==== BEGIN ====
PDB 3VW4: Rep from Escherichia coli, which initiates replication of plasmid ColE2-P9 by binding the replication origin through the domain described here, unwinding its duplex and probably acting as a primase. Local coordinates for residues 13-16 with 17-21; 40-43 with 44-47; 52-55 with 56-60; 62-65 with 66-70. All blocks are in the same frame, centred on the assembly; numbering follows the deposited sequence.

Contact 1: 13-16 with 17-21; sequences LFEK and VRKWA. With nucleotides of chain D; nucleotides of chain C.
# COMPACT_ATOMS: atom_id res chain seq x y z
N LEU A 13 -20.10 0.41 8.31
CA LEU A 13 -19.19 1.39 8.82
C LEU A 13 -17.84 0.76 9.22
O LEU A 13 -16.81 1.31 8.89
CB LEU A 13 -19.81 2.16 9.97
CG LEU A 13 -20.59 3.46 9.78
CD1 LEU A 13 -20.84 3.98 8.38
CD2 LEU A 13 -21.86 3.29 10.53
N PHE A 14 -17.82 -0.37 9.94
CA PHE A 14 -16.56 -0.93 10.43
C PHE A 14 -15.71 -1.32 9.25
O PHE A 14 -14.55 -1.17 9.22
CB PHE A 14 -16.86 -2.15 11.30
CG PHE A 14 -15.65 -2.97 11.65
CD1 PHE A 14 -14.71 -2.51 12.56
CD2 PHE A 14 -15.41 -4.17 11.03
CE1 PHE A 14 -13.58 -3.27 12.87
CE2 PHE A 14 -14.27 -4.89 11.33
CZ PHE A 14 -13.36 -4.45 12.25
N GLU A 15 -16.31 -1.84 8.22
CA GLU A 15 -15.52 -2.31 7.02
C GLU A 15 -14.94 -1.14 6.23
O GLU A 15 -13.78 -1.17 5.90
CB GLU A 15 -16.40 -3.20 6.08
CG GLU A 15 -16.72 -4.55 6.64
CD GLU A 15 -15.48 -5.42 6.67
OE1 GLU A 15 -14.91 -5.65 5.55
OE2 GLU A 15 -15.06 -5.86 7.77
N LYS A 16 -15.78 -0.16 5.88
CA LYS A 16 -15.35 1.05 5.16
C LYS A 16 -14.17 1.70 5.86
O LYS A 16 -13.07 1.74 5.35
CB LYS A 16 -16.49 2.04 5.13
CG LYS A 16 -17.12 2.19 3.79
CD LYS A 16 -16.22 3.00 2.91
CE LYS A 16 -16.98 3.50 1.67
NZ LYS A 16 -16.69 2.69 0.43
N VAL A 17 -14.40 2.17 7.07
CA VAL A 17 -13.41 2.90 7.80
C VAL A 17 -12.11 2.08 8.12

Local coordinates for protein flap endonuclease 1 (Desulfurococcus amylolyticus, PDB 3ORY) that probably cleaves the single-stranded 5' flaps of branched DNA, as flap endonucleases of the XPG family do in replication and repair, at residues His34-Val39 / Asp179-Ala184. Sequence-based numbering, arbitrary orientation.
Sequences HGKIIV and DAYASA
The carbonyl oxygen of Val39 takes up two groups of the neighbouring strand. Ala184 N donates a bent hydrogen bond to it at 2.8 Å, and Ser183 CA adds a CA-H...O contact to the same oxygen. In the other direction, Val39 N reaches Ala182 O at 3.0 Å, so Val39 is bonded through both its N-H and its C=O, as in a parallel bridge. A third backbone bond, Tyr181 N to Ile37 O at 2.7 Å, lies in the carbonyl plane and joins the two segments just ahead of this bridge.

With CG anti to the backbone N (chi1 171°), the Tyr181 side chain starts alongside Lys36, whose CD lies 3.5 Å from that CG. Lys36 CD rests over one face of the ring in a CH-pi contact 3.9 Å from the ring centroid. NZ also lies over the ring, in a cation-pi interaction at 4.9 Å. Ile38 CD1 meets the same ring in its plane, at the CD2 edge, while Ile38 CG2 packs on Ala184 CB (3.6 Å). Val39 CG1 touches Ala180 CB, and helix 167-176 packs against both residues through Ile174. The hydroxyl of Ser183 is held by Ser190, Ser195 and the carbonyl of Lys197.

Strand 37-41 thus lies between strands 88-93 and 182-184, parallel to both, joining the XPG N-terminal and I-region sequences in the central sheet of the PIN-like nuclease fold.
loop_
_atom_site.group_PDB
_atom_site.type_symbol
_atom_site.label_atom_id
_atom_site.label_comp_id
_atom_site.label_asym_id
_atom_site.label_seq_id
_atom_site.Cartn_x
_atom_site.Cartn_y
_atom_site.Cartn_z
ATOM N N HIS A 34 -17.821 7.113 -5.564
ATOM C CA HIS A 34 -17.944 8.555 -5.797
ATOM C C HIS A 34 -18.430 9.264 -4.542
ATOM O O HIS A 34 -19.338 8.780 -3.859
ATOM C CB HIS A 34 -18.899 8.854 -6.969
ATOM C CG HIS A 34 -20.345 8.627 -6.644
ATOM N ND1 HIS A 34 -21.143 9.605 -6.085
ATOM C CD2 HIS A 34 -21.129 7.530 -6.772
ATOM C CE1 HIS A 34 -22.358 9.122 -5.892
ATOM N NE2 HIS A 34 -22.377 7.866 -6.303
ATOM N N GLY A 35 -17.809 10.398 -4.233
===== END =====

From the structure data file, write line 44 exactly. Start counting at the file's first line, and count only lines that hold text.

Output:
Local coordinates for protein flap endonuclease 1 (Desulfurococcus amylolyticus, PDB 3ORY) that probably cleaves the single-stranded 5' flaps of branched DNA, as flap endonucleases of the XPG family do in replication and repair, at residues His34-Val39 / Asp179-Ala184. Sequence-based numbering, arbitrary orientation.